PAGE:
A few hours leading up to the Boys & Girls Clubs of Greater Scottsdale’s Celebrate Youth at Blue Door Ball gala fundraiser on March 1, the eight 2019 Youth of the Year finalists, donning either sparkling, bejeweled gowns or crisp tuxes, were gathered at the entrance of the JW Marriott Phoenix Desert Ridge conference space.

One by one, they had their photos taken against lush, green foliage. Although they appeared calm, cool and collected on the surface, deep down, they were all nervous for the evening ahead – especially 17-year-old northern Scottsdale resident, Tisha Bhatnagar.

“I'm really nervous just because I don't know who won and that's just nerve wracking,” the Virginia G. Piper Branch member of four years said in her maroon, sequined dress, her lip color matching the hue flawlessly. “But I'm really excited to give my speech to such a large audience.”

She did more than give her speech; Bhatnagar was named the organization’s Youth of the Year.

"All of the candidates are a wonderful representation of the light that the clubs provide, and all of the candidates were worthy of becoming the 2019 Youth of the Year," said Sara Donaldson.

Donaldson, VP Investment Stewardship at Voya Investment Management and Boys & Girls Club of Greater Scottsdale board member, served as lead judge for this year's competition.

"The final decision was extremely difficult, but in the end, we felt that Tisha was the best representative of that light,” Donaldson said.

Bhatnagar will move on to compete at the state level on March 26, and she feels more than prepared to take it on.

“With the staff and the other contestants, we have definitely improved just from the last round to now, so if I win, I will improve more,” Bhatnagar said.

Bhatnagar, along with the other seven finalists, gave their respective speeches in front of the more than 650 guests in attendance at the gala.

The other finalists included Michael Brayer, 17, from the Vestar Branch; Alexandra Gutierrez, 16, from the Scottsdale Charros Branch; Caleb Jimenez, 18, from the Red Mountain Branch; Tara Malakian, 17, from the Thunderbirds Branch; Jake Mitchell, 17, from the Mary Ellen & Robert McKee Branch; Elyssa Velarde, 17, from the Lehi Branch; and Jessica Vera, 17, from the Hartley & Ruth Barker Branch.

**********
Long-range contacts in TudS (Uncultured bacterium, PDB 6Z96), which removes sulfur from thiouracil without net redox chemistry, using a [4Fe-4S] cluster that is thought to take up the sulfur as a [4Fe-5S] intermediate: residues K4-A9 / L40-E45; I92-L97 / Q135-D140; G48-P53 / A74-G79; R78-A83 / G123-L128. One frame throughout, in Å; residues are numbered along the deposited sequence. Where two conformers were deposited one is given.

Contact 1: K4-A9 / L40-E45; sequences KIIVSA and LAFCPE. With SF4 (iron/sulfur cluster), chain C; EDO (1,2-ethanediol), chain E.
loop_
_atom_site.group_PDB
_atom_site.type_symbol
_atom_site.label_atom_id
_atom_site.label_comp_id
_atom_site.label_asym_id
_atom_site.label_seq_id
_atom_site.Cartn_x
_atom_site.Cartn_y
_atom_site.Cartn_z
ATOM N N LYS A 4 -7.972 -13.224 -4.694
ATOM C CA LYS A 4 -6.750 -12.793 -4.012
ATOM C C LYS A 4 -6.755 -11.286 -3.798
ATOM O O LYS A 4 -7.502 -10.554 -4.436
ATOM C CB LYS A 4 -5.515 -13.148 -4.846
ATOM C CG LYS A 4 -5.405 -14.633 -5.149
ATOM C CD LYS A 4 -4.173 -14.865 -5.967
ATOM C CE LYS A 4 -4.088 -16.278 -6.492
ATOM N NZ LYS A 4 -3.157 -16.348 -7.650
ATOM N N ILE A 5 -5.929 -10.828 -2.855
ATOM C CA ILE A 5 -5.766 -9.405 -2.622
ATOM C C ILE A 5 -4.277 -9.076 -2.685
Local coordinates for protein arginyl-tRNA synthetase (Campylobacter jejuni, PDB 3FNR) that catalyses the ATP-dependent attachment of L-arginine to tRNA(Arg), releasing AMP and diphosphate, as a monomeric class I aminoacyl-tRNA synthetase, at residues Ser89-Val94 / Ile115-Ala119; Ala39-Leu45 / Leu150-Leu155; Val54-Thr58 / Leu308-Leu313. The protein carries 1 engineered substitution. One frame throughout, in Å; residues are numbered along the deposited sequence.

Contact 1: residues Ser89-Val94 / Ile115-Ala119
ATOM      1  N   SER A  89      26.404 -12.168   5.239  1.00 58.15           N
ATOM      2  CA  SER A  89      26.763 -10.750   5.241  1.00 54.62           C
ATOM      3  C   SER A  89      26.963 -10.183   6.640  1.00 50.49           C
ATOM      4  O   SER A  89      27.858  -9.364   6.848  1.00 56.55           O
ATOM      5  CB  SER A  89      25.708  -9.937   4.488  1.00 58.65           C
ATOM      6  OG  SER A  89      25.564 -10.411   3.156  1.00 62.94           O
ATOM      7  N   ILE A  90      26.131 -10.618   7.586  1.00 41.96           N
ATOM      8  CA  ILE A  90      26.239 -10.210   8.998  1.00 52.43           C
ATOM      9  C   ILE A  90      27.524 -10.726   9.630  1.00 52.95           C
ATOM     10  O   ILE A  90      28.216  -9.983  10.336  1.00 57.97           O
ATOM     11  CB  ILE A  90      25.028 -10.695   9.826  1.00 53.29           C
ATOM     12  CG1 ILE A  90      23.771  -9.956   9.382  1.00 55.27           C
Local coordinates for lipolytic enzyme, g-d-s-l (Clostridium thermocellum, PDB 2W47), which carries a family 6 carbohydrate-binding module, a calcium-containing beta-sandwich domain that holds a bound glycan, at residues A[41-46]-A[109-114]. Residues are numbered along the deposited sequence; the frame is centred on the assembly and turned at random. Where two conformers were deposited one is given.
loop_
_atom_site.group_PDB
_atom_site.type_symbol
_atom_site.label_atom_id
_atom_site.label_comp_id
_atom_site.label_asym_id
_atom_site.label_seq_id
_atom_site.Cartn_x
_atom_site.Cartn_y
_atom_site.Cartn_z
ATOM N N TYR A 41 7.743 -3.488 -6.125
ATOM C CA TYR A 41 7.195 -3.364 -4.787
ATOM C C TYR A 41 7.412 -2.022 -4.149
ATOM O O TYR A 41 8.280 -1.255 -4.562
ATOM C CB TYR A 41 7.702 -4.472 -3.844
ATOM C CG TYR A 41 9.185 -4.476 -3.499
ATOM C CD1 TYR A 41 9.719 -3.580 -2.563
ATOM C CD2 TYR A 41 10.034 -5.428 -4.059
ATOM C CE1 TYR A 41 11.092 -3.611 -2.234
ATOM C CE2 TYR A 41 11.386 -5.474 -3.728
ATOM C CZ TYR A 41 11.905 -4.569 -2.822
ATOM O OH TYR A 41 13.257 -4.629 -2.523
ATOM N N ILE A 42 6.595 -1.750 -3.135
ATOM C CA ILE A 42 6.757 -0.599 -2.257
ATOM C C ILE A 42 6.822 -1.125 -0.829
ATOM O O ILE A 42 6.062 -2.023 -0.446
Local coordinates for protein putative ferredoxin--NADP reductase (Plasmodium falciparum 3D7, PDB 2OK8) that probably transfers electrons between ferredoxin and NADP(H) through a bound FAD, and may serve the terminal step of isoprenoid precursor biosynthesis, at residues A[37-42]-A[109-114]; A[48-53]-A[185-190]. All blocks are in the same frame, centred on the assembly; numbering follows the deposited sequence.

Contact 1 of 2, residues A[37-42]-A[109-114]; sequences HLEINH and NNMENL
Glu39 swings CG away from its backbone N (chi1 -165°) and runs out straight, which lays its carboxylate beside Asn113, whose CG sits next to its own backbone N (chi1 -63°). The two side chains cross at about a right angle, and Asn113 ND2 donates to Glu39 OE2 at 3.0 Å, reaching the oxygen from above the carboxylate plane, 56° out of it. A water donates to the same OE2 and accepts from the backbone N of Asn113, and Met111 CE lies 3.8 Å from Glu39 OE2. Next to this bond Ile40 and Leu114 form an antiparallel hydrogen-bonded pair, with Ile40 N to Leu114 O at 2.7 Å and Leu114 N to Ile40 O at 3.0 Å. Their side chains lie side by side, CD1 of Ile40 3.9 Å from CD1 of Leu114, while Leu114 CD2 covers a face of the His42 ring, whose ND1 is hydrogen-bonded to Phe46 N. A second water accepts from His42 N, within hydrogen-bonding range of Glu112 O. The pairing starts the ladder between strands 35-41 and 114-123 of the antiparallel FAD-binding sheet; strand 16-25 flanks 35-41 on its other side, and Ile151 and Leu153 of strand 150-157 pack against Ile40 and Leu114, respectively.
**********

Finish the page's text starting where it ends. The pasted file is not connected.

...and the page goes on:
For the first time in the history of this event, $1 million was raised via ticket and table sales, event sponsorships, paddle-raisers, and live and silent auctions to fund BGCS programming.

Bob and Renee Parsons, through the Bob & Renee Parsons Foundation, donated more than $300,000 in the paddle raise and live auction, helping BGCS set the record-breaking amount.

Last year’s gala raised $913,000.

In addition, the finalists received a total of $12,000 in scholarship awards provided by Voya Financial. Bhatnagar received $5,000, and the other finalists received $1,000 each.

“This organization changes the lives of young people one day at a time,” said BGCS President and CEO, Robyn Julien. “If our more than 650 guests didn’t know that upon walking into the gala, they definitely knew it upon leaving Friday night after hearing our amazing teens tell their stories.”

Youth of the Year is a national Boys & Girls Clubs of America program that promotes leadership, exceptional academic performance and community service.

The annual competition began in September with 30 BGCS teens.

For months leading up to the final competition, all candidates prepared by writing essays, practiced interviewing, both one-on-one and with a panel, and practiced their speeches.

When Bhatnagar found out she was a finalist for Youth of the Year, she was shocked.

“It didn't sink in at first,” she said. “And then when I got home and I saw my plaque, I was like, ‘Mom, I really did it. I can't believe it.’ And so that's when it really like hit me.”

In Bhatnagar’s speech at the gala, she emphasized the importance of volunteering and giving back to one’s community.

“My mom, recognizing how unproductive my days were, introduced me to the Club, where I learned about how Piper’s Keystone Club was going to work in a soup kitchen that Saturday,” she said. “After cooking and serving food for seven hours, I discovered something: a way to connect my hopes for a better world to my free time.”

Bhatnagar’s call-to-action to her peers is to channel their ideas toward something tangible that could make an impact on the world.

She said joining BGCS is a way to do that.

“At the Club, everyone is working toward a common goal: to make our world better for future generations,” she said. “A teenager who comes in with a vision will find the resources and support to make it happen here.”

Bhatnagar has volunteered for Feed My Starving Children and André House of Arizona, among other organizations and events.

She calls her time spent at the Club “absolutely perfect.”

“I definitely enjoyed everything I've done from volunteering and helping kids to leading Keystone,” Bhatnagar said.

Julien said that through BCGS’ programming and the organizations’ youth development professionals, kids and teens will learn that they don’t have to be defined by what life throw at them.  

“By setting goals, working hard and having the support system and mentorships our Clubs provide, they decide what their life will be,” she said.

As for Bhatnagar, her advice to her peers is to be true to themselves and open themselves up to new experiences.

“Let yourself show. Don't be like a box or like a square that's defined by boundaries,” she said. “Be like water, like a circle, knowing you can always get bigger or smaller.”